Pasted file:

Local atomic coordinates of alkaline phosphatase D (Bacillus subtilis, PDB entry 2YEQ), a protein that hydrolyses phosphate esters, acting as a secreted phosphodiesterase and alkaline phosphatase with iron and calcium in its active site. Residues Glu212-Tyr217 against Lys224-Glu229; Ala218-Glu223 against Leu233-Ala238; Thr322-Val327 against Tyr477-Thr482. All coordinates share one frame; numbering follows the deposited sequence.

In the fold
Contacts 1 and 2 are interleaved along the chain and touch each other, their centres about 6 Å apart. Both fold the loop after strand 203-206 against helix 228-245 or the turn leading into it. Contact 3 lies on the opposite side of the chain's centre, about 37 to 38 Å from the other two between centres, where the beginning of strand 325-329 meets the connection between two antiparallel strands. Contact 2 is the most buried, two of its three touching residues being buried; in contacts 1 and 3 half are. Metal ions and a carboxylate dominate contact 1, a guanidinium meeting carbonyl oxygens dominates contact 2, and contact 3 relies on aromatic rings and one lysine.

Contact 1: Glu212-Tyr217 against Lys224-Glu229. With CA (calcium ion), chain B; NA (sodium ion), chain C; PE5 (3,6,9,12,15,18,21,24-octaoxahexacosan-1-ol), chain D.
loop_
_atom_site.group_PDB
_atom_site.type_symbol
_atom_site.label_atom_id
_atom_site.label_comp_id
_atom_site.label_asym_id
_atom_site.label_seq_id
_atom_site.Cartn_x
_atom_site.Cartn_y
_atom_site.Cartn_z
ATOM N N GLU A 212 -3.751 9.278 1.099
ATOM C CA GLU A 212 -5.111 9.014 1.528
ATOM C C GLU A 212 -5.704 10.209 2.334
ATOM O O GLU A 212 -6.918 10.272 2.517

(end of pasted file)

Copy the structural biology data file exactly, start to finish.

Local atomic coordinates of alkaline phosphatase D (Bacillus subtilis, PDB entry 2YEQ), a protein that hydrolyses phosphate esters, acting as a secreted phosphodiesterase and alkaline phosphatase with iron and calcium in its active site. Residues Glu212-Tyr217 against Lys224-Glu229; Ala218-Glu223 against Leu233-Ala238; Thr322-Val327 against Tyr477-Thr482. All coordinates share one frame; numbering follows the deposited sequence.

In the fold
Contacts 1 and 2 are interleaved along the chain and touch each other, their centres about 6 Å apart. Both fold the loop after strand 203-206 against helix 228-245 or the turn leading into it. Contact 3 lies on the opposite side of the chain's centre, about 37 to 38 Å from the other two between centres, where the beginning of strand 325-329 meets the connection between two antiparallel strands. Contact 2 is the most buried, two of its three touching residues being buried; in contacts 1 and 3 half are. Metal ions and a carboxylate dominate contact 1, a guanidinium meeting carbonyl oxygens dominates contact 2, and contact 3 relies on aromatic rings and one lysine.

Contact 1: Glu212-Tyr217 against Lys224-Glu229. With CA (calcium ion), chain B; NA (sodium ion), chain C; PE5 (3,6,9,12,15,18,21,24-octaoxahexacosan-1-ol), chain D.
loop_
_atom_site.group_PDB
_atom_site.type_symbol
_atom_site.label_atom_id
_atom_site.label_comp_id
_atom_site.label_asym_id
_atom_site.label_seq_id
_atom_site.Cartn_x
_atom_site.Cartn_y
_atom_site.Cartn_z
ATOM N N GLU A 212 -3.751 9.278 1.099
ATOM C CA GLU A 212 -5.111 9.014 1.528
ATOM C C GLU A 212 -5.704 10.209 2.334
ATOM O O GLU A 212 -6.918 10.272 2.517